Alongside the Lamplight Restaurant is Tiger Yard, a good example of of an Ashbourne yard. A number of yards survive in Ashbourne and can be explored. There were built on medieval burgage plots – narrow strips of land with a building at the front and a long croft (garden) behind. As the Town’s population expanded building space was short and parts of the medieval crofts were built on to form these yards containing workshops, storerooms and cottages.
Most yards were entered through a “tunnel” entrance and many had a public house at the entrance. This yard was named after the Tiger Inn, now the Lamplight Restaurant, at its entrance.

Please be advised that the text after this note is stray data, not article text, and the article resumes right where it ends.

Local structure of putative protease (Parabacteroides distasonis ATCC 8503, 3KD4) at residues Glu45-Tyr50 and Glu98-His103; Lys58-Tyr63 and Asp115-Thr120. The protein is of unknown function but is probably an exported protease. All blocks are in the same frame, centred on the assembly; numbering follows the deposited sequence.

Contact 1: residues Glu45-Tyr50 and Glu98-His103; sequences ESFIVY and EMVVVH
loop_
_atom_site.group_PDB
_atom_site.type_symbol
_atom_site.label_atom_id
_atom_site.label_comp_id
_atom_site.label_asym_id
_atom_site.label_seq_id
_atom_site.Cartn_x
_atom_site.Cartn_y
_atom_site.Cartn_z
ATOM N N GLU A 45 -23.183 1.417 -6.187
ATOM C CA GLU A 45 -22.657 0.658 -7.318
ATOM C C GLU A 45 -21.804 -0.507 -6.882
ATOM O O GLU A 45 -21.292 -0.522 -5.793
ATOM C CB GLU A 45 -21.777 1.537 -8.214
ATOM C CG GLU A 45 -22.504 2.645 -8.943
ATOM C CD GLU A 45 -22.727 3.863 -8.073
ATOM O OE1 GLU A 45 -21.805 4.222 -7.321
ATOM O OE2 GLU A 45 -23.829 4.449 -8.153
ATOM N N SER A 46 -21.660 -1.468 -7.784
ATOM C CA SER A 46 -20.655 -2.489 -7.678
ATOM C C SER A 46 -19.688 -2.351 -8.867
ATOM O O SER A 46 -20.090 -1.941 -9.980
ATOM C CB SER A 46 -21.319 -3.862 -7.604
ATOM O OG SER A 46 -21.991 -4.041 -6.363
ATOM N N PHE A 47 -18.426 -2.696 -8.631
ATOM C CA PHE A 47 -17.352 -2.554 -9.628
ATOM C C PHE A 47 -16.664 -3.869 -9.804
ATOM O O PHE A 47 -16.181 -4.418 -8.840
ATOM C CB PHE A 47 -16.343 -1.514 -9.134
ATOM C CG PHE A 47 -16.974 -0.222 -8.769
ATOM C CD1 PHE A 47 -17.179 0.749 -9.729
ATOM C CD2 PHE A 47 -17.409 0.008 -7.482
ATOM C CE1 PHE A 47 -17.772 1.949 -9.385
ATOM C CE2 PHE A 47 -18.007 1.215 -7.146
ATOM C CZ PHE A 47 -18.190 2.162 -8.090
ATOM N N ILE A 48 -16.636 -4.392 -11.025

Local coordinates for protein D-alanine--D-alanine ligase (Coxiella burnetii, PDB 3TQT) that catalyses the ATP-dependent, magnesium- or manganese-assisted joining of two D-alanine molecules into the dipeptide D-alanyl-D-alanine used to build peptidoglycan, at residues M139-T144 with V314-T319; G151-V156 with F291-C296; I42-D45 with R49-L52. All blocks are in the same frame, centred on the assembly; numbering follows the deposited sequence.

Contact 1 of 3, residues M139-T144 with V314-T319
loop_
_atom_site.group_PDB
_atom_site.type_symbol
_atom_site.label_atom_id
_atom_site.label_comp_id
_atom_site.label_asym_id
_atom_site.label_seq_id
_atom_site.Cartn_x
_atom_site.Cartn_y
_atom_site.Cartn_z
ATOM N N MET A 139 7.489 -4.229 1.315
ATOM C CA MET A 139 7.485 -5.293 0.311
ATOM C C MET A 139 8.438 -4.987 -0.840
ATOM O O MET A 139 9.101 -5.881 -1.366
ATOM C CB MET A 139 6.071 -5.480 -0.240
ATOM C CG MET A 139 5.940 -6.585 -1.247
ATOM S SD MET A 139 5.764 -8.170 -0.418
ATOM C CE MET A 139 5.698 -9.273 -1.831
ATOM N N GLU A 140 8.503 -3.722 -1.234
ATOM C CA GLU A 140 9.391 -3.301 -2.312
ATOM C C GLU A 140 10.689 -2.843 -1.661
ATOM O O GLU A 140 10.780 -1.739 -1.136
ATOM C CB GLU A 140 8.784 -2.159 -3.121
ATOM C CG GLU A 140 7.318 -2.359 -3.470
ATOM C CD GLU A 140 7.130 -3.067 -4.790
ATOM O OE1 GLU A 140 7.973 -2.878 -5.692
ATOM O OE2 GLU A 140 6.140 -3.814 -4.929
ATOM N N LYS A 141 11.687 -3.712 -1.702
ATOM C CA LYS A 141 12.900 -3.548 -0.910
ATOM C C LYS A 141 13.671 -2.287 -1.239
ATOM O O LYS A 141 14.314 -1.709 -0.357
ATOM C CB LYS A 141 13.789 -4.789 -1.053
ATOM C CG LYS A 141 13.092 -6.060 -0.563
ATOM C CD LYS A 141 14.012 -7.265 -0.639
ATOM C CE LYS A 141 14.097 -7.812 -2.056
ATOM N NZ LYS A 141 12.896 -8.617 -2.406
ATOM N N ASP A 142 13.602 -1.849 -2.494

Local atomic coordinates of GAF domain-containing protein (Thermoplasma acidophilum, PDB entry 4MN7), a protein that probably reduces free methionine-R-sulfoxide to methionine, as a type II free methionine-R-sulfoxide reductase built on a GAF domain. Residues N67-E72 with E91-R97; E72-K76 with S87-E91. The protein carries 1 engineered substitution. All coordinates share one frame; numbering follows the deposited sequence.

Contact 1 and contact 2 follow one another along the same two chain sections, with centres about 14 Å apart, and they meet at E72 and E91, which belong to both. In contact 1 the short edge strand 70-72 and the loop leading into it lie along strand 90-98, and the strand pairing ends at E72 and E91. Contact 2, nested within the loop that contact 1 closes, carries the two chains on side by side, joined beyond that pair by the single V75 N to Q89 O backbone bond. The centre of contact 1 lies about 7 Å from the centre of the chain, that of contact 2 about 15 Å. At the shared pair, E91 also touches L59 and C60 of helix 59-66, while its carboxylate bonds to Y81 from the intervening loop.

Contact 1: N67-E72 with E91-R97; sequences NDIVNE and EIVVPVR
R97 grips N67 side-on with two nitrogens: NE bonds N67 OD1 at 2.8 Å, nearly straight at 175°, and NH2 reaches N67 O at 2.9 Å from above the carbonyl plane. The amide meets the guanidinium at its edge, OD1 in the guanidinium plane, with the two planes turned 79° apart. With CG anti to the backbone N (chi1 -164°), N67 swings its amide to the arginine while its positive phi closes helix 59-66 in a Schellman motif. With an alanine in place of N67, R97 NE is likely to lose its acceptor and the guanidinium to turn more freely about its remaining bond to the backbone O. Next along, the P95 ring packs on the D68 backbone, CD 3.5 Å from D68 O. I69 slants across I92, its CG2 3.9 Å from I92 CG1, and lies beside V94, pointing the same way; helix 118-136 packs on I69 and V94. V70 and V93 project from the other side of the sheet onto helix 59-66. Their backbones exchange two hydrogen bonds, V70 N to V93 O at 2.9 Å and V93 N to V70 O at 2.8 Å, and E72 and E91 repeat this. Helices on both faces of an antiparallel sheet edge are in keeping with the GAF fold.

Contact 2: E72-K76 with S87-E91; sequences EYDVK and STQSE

The Lamplight Restaurant is one of the oldest surviving timber-frame buildings in the Town, and is a good example of how buildings were “modernised” to keep up with building fashions.
In Tiger Yard, you can see the Tudor timber frame and brick construction; recently some timbers were dated to 1493. In Georgian times, a brick front was added whilst, in the Victorian period, the front was rendered and decorative bargeboards were installed. Finally, in the 20th Century, a large glass window was added for a restaurant.
More information on the Lamplight Restaurant and Tiger Yard can be found on the Our Ashbourne website.
A walk around the heritage sites in Ashbourne, including Tiger Yard, can be found in Ashbourne Treasures Town Heritage Trail, which can be obtained from the Visitor Information Centre in Town Hall Yard off the Market Place.